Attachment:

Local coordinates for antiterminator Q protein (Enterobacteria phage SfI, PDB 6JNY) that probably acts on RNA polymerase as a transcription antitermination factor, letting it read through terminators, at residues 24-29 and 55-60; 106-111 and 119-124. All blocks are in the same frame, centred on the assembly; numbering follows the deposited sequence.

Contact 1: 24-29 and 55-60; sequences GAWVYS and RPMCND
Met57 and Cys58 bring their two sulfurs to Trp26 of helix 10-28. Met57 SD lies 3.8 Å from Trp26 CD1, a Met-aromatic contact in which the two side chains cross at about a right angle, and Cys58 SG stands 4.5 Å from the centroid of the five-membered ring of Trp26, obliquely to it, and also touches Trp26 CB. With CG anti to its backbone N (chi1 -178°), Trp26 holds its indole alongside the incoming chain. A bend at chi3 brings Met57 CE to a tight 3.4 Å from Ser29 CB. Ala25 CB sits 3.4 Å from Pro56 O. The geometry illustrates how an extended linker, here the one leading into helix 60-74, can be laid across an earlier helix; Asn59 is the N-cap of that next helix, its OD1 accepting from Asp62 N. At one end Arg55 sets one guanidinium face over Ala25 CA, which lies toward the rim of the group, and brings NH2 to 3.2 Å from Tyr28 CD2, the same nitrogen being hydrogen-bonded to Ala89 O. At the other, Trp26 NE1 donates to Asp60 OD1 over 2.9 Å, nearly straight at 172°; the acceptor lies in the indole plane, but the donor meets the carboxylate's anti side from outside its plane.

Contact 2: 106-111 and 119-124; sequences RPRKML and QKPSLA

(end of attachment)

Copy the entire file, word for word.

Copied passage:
Local coordinates for antiterminator Q protein (Enterobacteria phage SfI, PDB 6JNY) that probably acts on RNA polymerase as a transcription antitermination factor, letting it read through terminators, at residues 24-29 and 55-60; 106-111 and 119-124. All blocks are in the same frame, centred on the assembly; numbering follows the deposited sequence.

Contact 1: 24-29 and 55-60; sequences GAWVYS and RPMCND
Met57 and Cys58 bring their two sulfurs to Trp26 of helix 10-28. Met57 SD lies 3.8 Å from Trp26 CD1, a Met-aromatic contact in which the two side chains cross at about a right angle, and Cys58 SG stands 4.5 Å from the centroid of the five-membered ring of Trp26, obliquely to it, and also touches Trp26 CB. With CG anti to its backbone N (chi1 -178°), Trp26 holds its indole alongside the incoming chain. A bend at chi3 brings Met57 CE to a tight 3.4 Å from Ser29 CB. Ala25 CB sits 3.4 Å from Pro56 O. The geometry illustrates how an extended linker, here the one leading into helix 60-74, can be laid across an earlier helix; Asn59 is the N-cap of that next helix, its OD1 accepting from Asp62 N. At one end Arg55 sets one guanidinium face over Ala25 CA, which lies toward the rim of the group, and brings NH2 to 3.2 Å from Tyr28 CD2, the same nitrogen being hydrogen-bonded to Ala89 O. At the other, Trp26 NE1 donates to Asp60 OD1 over 2.9 Å, nearly straight at 172°; the acceptor lies in the indole plane, but the donor meets the carboxylate's anti side from outside its plane.

Contact 2: 106-111 and 119-124; sequences RPRKML and QKPSLA